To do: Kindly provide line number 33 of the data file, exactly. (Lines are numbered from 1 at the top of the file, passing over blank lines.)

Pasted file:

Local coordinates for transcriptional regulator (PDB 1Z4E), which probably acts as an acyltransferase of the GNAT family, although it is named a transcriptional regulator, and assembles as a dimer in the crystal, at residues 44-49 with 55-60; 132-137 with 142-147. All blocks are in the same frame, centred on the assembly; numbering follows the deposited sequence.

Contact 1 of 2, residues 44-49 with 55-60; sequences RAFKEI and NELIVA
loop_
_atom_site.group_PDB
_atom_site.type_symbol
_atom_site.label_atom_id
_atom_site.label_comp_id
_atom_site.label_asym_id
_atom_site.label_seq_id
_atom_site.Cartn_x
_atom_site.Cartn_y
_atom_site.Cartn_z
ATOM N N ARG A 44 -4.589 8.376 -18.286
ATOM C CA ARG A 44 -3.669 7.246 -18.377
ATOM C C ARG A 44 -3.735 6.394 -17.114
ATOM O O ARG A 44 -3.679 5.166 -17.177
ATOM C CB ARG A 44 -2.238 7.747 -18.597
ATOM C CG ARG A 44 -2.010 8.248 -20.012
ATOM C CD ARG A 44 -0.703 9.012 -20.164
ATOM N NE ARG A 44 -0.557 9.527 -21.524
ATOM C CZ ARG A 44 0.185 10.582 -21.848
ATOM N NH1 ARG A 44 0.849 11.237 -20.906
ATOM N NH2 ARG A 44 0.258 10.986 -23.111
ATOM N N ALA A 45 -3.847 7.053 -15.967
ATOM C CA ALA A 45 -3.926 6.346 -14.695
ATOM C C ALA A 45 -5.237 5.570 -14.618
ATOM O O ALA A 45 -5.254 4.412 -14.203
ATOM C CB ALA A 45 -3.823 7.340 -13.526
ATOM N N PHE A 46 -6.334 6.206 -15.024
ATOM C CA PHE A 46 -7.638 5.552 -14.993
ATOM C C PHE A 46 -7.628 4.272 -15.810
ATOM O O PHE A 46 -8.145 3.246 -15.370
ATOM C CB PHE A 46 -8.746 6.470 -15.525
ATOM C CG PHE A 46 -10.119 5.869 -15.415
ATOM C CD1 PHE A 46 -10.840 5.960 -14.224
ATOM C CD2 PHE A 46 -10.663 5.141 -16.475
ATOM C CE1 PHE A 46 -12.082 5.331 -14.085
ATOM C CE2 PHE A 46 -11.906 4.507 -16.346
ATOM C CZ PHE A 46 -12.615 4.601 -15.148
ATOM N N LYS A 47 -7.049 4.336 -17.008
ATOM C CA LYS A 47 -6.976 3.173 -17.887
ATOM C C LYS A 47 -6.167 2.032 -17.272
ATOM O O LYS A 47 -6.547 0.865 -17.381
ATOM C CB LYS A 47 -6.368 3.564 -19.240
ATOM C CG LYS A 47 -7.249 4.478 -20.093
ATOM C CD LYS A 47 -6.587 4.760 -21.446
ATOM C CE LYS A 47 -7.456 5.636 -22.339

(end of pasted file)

ATOM C CB PHE A 46 -8.746 6.470 -15.525